Friday, January 16, 2015

Science and explanation

Science works by uncovering certain conditional statements such as “If a occurs under certain ideal conditions, then b will occur” or “if a is present under certain ideal conditions, then b will be present.” For instance, every time water accumulates energy in the form of heat, once the water reaches a certain temperature (approximately 100 degrees Celsius) it will become gaseous. Thus, we can form the conditional statement that “if water reaches the temperature of 100 degrees Celsius, then it will become steam.”
Now this is generally how laws of nature come to be formulated. We run an experiment a few times under ideal conditions, and when a certain state of affairs reliably obtains, then we assume that this happens across the board and formulate a law of nature. This means that laws of nature are really just descriptions of the way nature tends to behave.

But what, then, is the explanatory use of laws of nature? For example, if one asks, per our example above, why when water reaches a certain temperature it subsequently tends to become gaseous, it won’t do any good to revert back to the law that states this very thing. For that would simply be to say that a tends to be followed by b because a law of nature says that b’s are reliably produced by a’s. Such an answer would thus amount to a tautology, and be explanatory vacuous.
Now, one could instead say that the boiling point of water is not explained by the law of nature, but rather that the boiling point of water is explained by molecular behavior, kinetic energy, and molecular forces. The problem, though, is that here a law of nature is simply being explained by more laws of nature—for molecular behavior, kinetic energy, and molecular forces are themselves simply physical descriptions. That is, this explanation is tantamount to saying that the reason a’s are followed by b’s is because c’s are followed by d’s, and e’s are followed by f’s etc. But, this only pushes the problem back a bit. For the original question was not how water becomes a gas, but, rather, why it does. And explaining laws of nature by other laws of nature only answers a “how” question, and not a “why” one. (Not to mention that if this method of explanation were valid, then eventually we would arrive at a law of nature which simply has no explanation whatsoever, which is absurd.)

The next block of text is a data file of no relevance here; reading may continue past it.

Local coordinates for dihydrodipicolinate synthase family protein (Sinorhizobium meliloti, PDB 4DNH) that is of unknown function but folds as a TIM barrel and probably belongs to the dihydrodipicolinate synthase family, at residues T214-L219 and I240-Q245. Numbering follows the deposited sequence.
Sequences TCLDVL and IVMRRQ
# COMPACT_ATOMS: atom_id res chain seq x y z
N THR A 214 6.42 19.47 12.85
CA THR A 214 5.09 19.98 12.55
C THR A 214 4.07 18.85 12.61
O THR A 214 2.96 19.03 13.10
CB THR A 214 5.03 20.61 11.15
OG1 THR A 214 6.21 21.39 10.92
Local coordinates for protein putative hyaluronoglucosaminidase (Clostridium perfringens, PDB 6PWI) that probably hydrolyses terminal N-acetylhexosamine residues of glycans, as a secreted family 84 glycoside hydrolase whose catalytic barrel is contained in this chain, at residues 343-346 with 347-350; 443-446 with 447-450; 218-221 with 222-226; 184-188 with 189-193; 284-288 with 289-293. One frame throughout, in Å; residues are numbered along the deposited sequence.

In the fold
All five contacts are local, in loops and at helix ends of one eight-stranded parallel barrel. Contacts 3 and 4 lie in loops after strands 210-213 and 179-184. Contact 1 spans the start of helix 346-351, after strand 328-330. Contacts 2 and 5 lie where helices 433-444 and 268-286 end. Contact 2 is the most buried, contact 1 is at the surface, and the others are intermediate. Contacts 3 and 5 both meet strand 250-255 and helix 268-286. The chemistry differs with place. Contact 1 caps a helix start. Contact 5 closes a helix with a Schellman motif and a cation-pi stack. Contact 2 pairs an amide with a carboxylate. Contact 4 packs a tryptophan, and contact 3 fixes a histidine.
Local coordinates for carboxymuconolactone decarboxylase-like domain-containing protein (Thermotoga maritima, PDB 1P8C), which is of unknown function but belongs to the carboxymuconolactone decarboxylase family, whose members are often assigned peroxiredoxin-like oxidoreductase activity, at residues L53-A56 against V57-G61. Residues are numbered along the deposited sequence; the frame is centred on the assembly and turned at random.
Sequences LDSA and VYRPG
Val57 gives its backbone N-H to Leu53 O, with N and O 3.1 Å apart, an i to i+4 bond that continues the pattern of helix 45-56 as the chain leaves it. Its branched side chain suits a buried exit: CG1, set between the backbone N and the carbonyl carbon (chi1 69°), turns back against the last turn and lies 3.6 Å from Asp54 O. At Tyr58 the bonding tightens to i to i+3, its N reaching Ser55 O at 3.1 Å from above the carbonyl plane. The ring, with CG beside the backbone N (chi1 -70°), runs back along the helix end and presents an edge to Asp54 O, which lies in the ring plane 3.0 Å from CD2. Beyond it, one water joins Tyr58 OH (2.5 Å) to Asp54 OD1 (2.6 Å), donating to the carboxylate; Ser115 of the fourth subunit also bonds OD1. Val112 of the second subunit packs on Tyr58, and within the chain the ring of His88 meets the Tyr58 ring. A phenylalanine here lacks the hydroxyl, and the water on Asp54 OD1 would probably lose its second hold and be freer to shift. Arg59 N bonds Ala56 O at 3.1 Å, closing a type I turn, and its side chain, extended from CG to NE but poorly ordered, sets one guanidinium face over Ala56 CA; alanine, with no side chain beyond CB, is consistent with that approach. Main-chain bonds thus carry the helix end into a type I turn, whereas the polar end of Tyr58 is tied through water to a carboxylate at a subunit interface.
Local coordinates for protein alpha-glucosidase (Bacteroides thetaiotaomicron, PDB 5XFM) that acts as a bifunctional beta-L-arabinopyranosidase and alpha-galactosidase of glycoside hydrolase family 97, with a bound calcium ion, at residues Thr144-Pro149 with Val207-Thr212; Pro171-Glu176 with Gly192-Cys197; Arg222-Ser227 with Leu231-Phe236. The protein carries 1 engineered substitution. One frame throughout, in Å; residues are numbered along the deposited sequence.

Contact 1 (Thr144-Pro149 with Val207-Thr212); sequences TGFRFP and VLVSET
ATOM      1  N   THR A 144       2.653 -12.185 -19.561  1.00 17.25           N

This is to say that the ultimate question here pertains to asking why things tend to behave the way they do at all. And again, it will not do to answer this by reverting to any law of nature, because a law of nature is purely descriptive. But then what tool does science have for answering this “why” question, since all science can really do is formulate descriptive laws of nature useful for prediction and manipulation? The answer is that science simply does not have this tool, philosophy does. And this is why naturalist Bertrand Russell said the following:
[Physics] lays down certain fundamental equations which enable it to deal with the logical structure of events, while leaving it completely unknown what is the intrinsic character of the events that have the structure[…] All that physics gives us is certain equations giving abstract properties of their changes. But as to what it is that changes, and what it changes from and to—as to this, physics is silent.

The point here is that science can tell us about certain regularities in nature. But, it cannot tell us why these regularities happen without fail, or why the correlation between these regularities is necessary, or exactly why it is of the nature of substances to have certain dispositions to behave the way they do, or even why there is regularity at all.
Thus stated, we see that science does in fact have explanatory limits, and therefore we should not expect that science exhausts our knowledge of reality. Science is not the be-all end-all description of reality. It tells us nothing about the intrinsic nature of the things that it describes. It only tells us of the quantitative, and not the ontological.

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